News: Academic Publishing Weekly

Ringing in the new year with lawsuit updates, bioRxiv's 10th anniversary, and forthcoming titles

By Choice Staff
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Lawsuit Round-Up: OpenAI and Iowa Censorship Law

Publishers Weekly reports that The New York Times is suing OpenAI and Microsoft for using The Times’ works to train their generative AI models. The complaint alleges that OpenAI and Microsoft’s conduct is not fair use, emphasizing that the “Defendants’ unlawful use of The Times’ work to create artificial intelligence products that compete with it threatens The Times’s ability to provide that service.” The Times raised further concerns about the impact of AI on journalism writ large and underscored its aim to receive injunctive relief and a damages award. Next, federal Judge Stephen Locher barred two provisions of Iowa’s SF 496, the contested law prohibiting the discussion of sexuality and gender identity for K-6 students and the removal of books with sexual content from school bookshelves. Publishers Weekly highlighted comments from Judge Locher’s order, including the provision’s “sweeping restrictions” that are “unlikely to satisfy the First Amendment under any standard of scrutiny,” and the overly broad nature of the law’s section on gender identity.


UNESCO Open Science Update and MDPI’s Journal Trouble Continues

A new study from UNESCO assessing the 2021 UNESCO Recommendations on Open Science found that 11 countries have since announced “open science policies, strategies, and legislative frameworks.” That said, the report noted inequities between regions, revealing that more than 80 percent of open access repositories are located in the Global North. The study also found low levels of open engagement and dialogue, emphasizing the importance of communicating about open science around the globe. Next up, Scopus is putting a pause on indexing articles from MDPI’s journal SustainabilityRetraction Watch explained that according to Scopus’s title reevaluation policy, journals can be flagged “for scrutiny based on citation metrics and benchmarks compared to other titles in the same field, when ‘legitimate’ concerns are raised about the journal or publisher.” However, MDPI’s managing editor Elaine Li revealed that “No specific concerns were raised” when the publisher was notified of the pause in October by Scopus’s Content Selection and Advisory Board (CSAB) and suspects the pause is due to “continuous curation based on CSAB feedback.” This news follows increased attention in recent years regarding MDPI’s publishing model, specifically its use of special issues.



bioRxiv Turns Ten and Academic Partnerships Finalizes Wiley University Services Acquisition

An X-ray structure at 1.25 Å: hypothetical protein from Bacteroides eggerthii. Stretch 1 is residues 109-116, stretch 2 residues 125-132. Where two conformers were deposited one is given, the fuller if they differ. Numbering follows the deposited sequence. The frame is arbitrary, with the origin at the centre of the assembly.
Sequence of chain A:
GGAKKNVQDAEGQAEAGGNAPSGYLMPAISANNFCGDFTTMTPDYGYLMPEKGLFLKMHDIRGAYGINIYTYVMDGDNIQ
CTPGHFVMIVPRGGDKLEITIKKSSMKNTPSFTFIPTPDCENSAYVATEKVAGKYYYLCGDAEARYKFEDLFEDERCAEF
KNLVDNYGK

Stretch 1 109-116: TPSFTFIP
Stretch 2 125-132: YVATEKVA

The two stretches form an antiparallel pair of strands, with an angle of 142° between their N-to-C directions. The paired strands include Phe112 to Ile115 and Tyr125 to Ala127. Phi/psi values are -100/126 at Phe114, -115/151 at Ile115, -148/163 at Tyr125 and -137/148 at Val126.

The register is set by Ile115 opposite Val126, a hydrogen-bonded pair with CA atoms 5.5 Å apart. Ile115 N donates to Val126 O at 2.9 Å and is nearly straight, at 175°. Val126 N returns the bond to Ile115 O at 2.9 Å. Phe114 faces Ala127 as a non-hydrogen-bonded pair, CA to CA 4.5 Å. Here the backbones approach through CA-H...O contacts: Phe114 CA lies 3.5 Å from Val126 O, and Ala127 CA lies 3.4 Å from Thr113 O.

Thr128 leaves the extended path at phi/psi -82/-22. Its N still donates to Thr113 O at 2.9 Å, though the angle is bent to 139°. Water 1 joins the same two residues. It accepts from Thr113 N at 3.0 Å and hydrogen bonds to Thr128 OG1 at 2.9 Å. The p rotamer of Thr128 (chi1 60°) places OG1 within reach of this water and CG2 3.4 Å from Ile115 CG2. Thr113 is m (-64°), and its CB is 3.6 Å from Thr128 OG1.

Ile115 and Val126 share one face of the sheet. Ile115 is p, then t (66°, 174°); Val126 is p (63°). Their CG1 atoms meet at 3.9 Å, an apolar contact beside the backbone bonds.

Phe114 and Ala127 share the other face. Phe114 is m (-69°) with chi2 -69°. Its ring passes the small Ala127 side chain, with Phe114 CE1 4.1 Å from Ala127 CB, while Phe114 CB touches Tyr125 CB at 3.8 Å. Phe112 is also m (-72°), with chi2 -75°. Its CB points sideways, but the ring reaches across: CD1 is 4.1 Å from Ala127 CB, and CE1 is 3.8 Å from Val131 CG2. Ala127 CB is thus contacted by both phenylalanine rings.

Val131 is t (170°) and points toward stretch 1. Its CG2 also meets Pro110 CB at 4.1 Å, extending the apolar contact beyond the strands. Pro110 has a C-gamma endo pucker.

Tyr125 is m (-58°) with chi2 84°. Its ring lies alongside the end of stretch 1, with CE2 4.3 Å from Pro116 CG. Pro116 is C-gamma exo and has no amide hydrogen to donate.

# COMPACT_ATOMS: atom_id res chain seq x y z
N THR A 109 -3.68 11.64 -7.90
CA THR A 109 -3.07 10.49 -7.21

Cold Spring Harbor Laboratory’s (CSHL) biology preprint server bioRxiv celebrated its 10th anniversary last week. Touting the benefits of the server, CSHL highlighted that readers can access reviews of preprints on bioRxiv, and “70% of all bioRxiv and medRxiv submissions still go on to be formally published in a scientific journal.” In other news, Academic Partnerships finalized its acquisition of Wiley University Services, following the announcement late last year. According to Wiley, this development will provide enhanced technology and opportunities for universities and students, along with “Additional resources to support and scale high-demand, affordable online degree programs in critical areas like nursing, teaching, business, technology, and public administration for both regional public and private nonprofit universities.”



Addressing Uneven Global North-South Research Collaboration

Disparities remain in international research partnerships, as revealed in Nature Index’s supplement on Global North-South science collaborations. Analyzing 82 journals in the natural sciences, Nature Index found that “2.7% of articles published between 2015 and 2022 featured collaborations between scientists in higher-income and lower-income countries.” The number of collaborations between researchers in low-income countries was even lower, with a Nature editorial acknowledging the high price of publishing and the lack of recognition global databases afford to journals in the Global South. Nature urged funders to focus on research in the Global South, encouraged publishers to ensure proper credit is given to researchers from low-income regions, and recommended that future analyses “distinguish between major global-south hubs that already have reputation and funding advantages and lesser-known institutions and countries where capacity needs building.” [Nature]


Forthcoming 2024 Titles

In celebration of the new year, Literary Hub editors spotlighted over 200 forthcoming titles. The list features captivating murder mysteries, dark academia, essay collections, and historical fiction, including topics of immigration and the influence of machine technology. Yale University Press’s The Fine Art of Literary Fist-Fighting: How a Bunch of Rabble-Rousers, Outsiders, and Ne’er-do-wells Concocted Creative Nonfiction by Lee Gutkind, slated for publication this month, made the cut. Foreign Policy shared its “Most Anticipated Books of 2024” as well, including the upcoming May release of To Run the World: The Kremlin’s Cold War Bid for Global Power by Sergey Radchenko from Cambridge University Press. The list highlights numerous titles on politics and technology, along with books on pressing contemporary topics like the Ukraine-Russia War and Amazon’s ever-growing corporate power.